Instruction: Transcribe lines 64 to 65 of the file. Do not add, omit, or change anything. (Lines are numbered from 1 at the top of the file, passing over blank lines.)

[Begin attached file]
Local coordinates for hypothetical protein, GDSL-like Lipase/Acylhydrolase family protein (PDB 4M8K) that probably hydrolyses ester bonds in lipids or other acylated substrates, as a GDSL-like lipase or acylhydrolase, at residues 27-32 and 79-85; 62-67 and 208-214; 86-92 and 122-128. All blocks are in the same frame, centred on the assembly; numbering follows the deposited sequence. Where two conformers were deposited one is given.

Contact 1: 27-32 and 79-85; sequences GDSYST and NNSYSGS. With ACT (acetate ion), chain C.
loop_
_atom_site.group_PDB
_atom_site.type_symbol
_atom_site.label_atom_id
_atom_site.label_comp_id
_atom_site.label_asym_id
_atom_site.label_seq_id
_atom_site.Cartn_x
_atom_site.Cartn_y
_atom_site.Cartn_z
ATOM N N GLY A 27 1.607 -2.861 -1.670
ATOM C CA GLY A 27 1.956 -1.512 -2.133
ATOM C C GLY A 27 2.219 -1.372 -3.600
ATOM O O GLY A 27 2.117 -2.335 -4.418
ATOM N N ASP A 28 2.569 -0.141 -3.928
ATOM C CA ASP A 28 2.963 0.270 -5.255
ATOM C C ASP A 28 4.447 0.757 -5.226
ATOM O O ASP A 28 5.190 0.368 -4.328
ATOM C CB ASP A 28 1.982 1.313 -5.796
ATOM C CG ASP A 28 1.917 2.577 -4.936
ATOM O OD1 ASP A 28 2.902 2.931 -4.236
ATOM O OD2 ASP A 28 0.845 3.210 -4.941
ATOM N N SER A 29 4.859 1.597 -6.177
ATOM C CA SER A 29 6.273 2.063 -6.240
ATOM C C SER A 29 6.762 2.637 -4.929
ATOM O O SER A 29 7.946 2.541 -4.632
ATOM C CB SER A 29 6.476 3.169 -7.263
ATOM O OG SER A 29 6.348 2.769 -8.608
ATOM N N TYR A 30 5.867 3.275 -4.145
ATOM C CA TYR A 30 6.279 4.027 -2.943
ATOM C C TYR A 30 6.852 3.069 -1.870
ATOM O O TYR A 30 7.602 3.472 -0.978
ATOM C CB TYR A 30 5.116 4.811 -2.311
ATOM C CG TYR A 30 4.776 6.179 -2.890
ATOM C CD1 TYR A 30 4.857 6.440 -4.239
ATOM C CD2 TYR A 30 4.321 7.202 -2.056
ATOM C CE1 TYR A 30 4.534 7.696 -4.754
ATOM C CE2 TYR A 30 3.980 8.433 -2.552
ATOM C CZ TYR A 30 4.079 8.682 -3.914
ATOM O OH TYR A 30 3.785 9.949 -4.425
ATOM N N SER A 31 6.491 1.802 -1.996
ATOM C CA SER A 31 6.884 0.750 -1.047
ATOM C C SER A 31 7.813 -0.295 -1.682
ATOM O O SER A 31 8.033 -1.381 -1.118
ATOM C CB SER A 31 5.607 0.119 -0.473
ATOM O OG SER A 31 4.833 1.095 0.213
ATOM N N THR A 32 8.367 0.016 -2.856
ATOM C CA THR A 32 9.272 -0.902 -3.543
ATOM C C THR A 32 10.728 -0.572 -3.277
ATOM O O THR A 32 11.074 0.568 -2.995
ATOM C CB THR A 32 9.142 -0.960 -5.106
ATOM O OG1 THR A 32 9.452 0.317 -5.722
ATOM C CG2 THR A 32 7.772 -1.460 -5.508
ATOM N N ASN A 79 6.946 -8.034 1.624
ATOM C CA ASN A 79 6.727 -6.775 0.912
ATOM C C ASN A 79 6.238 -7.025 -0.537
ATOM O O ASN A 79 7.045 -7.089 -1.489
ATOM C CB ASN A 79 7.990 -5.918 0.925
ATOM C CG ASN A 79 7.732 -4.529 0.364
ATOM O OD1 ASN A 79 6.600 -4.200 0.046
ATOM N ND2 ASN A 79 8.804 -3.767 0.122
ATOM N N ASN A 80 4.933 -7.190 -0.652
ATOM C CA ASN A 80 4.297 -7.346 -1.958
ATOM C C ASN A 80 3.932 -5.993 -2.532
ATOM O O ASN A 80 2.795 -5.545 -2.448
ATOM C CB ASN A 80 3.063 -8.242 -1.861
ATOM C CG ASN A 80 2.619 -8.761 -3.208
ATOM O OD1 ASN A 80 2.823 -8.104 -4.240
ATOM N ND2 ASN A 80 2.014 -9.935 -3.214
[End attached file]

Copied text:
ATOM N N ASN A 80 4.933 -7.190 -0.652
ATOM C CA ASN A 80 4.297 -7.346 -1.958